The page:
“More Than Tuition Money: The ‘Asia Orienting’ of the University of Michigan’s Levi Barbour Scholarship for Women from the Orient, 1917-1930.”

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Image from the South Asian American Digital Archive

Since 1917, the University of Michigan has supported the Levi Barbour Scholarship for Women from the Orient, a program that brought female students from India, China, Japan, Korea, and the Philippines to Ann Arbor for undergraduate, graduate, and professional study.  On the surface, this seems like one among many scholarships provided by one Midwestern university, but the early years of the Levi Barbour program encapsulated numerous larger themes that implicated such momentous historical formations as political revolutions in Asian settings, immigration restriction in the United States, as well as the emergence of the “Modern Woman” in the early twentieth century.  Based on primary source research in the Barbour Papers at the Bentley Historical Library, this presentation will explore ways to problematize and foreground the many cultural, social, and gendered dimensions of the Barbour Scholarship.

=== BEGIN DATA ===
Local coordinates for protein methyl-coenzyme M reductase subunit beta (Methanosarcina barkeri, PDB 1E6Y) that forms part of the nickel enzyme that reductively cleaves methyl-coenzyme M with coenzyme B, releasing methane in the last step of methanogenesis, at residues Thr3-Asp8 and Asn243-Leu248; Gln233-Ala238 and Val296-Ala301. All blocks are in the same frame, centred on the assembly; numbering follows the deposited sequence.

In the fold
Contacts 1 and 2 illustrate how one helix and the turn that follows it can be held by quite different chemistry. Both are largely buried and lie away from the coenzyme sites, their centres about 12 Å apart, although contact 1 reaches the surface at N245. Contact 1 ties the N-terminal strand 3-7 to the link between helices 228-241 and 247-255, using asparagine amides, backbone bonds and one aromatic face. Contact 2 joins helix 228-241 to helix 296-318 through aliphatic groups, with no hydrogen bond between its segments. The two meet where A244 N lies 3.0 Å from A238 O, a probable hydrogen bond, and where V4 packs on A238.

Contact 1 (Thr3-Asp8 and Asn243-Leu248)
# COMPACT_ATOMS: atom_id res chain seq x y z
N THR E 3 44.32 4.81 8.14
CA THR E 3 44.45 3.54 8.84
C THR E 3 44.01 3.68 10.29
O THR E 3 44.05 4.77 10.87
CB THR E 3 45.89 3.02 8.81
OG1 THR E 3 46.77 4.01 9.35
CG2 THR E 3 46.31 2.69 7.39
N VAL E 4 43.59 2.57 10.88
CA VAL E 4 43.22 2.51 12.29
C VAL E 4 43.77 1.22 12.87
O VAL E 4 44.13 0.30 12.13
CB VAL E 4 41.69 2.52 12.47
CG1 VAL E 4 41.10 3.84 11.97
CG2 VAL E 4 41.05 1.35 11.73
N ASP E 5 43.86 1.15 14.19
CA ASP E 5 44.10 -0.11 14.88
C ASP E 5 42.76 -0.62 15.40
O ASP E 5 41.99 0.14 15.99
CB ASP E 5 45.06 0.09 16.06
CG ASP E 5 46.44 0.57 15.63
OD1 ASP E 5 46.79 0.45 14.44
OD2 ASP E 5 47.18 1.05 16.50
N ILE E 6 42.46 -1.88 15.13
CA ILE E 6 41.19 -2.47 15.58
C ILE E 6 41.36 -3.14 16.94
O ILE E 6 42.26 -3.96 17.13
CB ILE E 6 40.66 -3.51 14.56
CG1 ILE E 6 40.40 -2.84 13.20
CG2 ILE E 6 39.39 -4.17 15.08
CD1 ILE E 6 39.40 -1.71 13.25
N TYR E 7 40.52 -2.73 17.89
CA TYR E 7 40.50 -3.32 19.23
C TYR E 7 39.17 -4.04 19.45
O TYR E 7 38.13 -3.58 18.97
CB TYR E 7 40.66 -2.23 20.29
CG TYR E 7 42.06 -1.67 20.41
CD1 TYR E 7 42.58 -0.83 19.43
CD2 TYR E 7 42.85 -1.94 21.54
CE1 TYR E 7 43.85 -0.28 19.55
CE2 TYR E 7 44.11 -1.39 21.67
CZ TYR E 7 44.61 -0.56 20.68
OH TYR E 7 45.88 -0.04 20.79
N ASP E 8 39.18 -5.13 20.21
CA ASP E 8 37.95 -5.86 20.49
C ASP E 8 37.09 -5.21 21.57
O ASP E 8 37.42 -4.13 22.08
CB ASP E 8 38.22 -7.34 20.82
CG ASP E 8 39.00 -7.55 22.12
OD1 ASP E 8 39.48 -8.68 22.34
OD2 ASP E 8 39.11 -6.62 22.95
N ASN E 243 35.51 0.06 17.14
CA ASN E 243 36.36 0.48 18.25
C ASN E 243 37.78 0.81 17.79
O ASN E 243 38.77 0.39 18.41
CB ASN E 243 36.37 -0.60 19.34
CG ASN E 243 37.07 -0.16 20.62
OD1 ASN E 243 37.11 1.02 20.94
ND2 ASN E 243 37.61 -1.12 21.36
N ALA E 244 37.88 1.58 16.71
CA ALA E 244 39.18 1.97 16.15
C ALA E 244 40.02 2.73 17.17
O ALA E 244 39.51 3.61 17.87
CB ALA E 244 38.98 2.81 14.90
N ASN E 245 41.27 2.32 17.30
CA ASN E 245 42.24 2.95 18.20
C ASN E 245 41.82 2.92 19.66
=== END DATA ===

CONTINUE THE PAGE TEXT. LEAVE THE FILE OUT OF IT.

Victor Jew teaches for the Asian American Studies Program here at the University of Wisconsin-Madison.  A historian by training, he is currently working on research projects that excavate the unknown history of Asian American communities in the Midwest (there are nineteen Asian-derived communities in the Midwest as recorded by the United States Census in 2010.)  His study encompasses the years, 1870 to the 2010s.  A foreshadowing of this work appeared this past April, 2015 when Wayne State University Press published Asian Americans in Michigan: Voices from the Midwest, a book that Victor Jew edited and to which he contributed.  He just learned that the book received a History Book Award from the state institution that curates history in Michigan (the award will be officially announced at the end of this month.)